The Monster Energy Grand Prix de France at Le Mans begins a grueling period for MotoGP racers – it’s the start of five races in just seven weeks, with Fiat Yamaha rider Jorge Lorenzo leading over his teammate Valentino Rossi in the championship.
At the pre-event press conference for Round 3 on the Bugatti circuit at Le Mans, Jorge Lorenzo said "This many races in a short space of time is hard physically, because you are always on the bike and you don’t have time to stop and rest, but for the riders it’s the best thing, because racing almost every weekend is what we live for."
The Spaniard took second at the season opener in Qatar, and then won at Jerez, giving him 45 points in the championship, four points ahead of nine-time World Champion Rossi. And Lorenzo has luck at Le Mans; the two-time 250cc Champion took the win last year, and finished second in 2008, his debut year in the premier class.
Due to rain, last year’s conditions were not appealing to the high-horsepower, two-wheel machines, but Lorenzo still likes competing at the 2.6-mile circuit with 13 turns: "this is a track I like and all the predictions say that it’s not going to rain this weekend, so I’m happy to be at this wonderful track enjoying this wonderful weather."
Rossi has won at Le Mans three times in the premier class, having set the circuit record there in 2008 with a 1:34.215, but only finished in 16th position due to battling with setup and rain. The Italian is almost fully recovered from a motocross-training accident, Rossi injuring his shoulder, which gave him much discomfort during Jerez.
Valentino Rossi says: "My shoulder feels a lot better. For sure still not 100 percent again, but it’s definitely better than it was in Jerez. In Le Mans I’ve had a lot of different results. Sometimes I’ve had great races with great victories, while some other times I’ve had some bad luck and some bad results as well. Last year was the worst weekend of my season; I was never fast enough to stay at the front and I arrived last in the race. It was quite a bad feeling!"
"This track is always very tricky, because you need a strange setting for good stability in braking. There’s always a problem with wheelie under acceleration from the tight hairpin, but at the same time you need to have a fast bike for the last part and good agility."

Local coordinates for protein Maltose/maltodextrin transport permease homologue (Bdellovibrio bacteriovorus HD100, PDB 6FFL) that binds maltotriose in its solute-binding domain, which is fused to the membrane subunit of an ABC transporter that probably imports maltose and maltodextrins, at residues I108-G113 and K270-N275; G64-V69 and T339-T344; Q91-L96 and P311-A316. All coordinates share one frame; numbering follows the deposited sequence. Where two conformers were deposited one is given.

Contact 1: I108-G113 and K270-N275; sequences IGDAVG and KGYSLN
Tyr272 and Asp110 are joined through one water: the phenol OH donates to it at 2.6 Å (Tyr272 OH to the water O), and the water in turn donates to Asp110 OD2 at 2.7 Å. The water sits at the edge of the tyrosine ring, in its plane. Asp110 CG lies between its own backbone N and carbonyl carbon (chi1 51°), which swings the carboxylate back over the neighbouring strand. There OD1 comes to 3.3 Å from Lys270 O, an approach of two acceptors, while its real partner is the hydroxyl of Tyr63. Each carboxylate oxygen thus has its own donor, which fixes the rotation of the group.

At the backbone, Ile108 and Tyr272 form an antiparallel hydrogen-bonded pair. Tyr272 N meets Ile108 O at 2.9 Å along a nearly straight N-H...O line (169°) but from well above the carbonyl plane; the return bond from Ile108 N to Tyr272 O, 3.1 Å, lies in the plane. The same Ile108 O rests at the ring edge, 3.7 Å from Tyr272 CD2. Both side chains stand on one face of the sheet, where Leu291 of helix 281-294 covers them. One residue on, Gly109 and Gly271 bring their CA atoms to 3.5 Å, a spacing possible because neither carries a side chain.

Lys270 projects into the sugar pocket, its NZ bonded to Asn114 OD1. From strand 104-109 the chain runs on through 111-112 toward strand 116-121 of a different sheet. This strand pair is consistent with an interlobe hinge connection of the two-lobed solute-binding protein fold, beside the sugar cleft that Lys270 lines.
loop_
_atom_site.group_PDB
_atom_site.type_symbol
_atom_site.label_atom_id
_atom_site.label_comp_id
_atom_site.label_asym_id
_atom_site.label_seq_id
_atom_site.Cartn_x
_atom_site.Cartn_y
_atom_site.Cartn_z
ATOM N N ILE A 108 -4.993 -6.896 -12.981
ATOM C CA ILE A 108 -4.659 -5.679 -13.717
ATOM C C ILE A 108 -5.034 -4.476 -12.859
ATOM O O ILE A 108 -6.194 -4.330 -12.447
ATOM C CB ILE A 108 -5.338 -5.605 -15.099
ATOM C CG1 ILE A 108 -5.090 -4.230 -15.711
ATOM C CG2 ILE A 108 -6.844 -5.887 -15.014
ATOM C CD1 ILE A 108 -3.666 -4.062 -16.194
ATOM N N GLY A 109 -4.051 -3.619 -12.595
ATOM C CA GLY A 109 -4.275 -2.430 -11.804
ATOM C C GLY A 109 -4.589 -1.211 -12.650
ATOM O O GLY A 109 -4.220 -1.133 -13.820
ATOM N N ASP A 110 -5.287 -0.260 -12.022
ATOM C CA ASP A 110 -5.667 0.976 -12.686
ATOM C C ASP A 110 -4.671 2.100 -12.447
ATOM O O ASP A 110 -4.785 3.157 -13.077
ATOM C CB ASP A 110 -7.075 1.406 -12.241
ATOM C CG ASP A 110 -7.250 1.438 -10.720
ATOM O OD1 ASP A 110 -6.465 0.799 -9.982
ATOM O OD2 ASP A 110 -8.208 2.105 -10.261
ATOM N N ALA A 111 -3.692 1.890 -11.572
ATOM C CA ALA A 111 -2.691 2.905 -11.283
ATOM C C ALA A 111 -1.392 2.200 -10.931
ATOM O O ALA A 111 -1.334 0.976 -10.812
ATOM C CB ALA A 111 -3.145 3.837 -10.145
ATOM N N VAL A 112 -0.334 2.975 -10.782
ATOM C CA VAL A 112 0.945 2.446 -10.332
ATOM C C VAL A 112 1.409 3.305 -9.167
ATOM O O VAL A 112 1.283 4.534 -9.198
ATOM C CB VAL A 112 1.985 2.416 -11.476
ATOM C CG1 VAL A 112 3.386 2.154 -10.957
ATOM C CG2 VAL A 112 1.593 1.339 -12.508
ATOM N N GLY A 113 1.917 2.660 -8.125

Repsol Honda rider Dani Pedrosa, who currently sits in third in the championship with 29 points, has never won at Le Mans in the premier class, but has three victories there in the 250cc and 125cc classes.
Dani Pedrosa says: "On one side this track is very fast, but on the other it’s very hard because there is a lot of hard braking and a lot of overtaking points. Here the racing is always good and in past years we’ve also had a lot to deal with, because we’ve had to change bikes or the weather was in between, so it was fun."
This week will also be extra exciting for Pedrosa – after starting the race, he’ll become the youngest rider to have 150 GP starts across all classes, taking the record from Marco Melandri, who came in second at last year’s Le Mans race ahead of Pedrosa.
Pedrosa’s teammate Andrea Dovizioso trails Pedrosa by three points in the championship after two of 18 rounds. Last year at Le Mans he finished fourth, but is more confident about the refined chassis on his RC212V for this year’s event.
Andrea Dovizioso says: "It’s a circuit that I like and where I always tend to get good results so I’m confident for this race. After the improvements we found during the Monday test in Jerez, I think we will be very competitive. In fact we will use the new chassis we tested in Jerez and I’m very positive about our potential. Le Mans is a slow racetrack."
The Kentucky Kid Nicky Hayden rounds out the top five in the championship race, the Ducati Marlboro rider tied with Dovizioso. The "stop and go" track has proven difficult for Ducati, with the Italian manufacturer only having two podiums there, Casey Stoner in 2007 and Loris Capirossi in 2006.
Nicky Hayden says: "Le Mans is probably the most difficult circuit on the calendar for me because I think it is the only place I’ve never been on the podium or the front row at, so it will be interesting to see how we go this year. As I have said a few times we have made a good start to the season and put two good races together but we have to keep our feet on the ground and keep working because our objective is to consistently perform at a high level and close the gap even further to those front guys."
Lorenzo’s confidence is high following a successful post race test at Jerez, where he was able to focus on rectifying the starting issues that forced him to fight his way through the field in the first two races of the season.
Jorge Lorenzo says: "We tested some electronic parts in Jerez after the race and also some things to improve our first laps, but mainly we tried some starts. I’ve had to push too much in the races this season to make up for the start, so this and the first few laps is what we have been working to improve."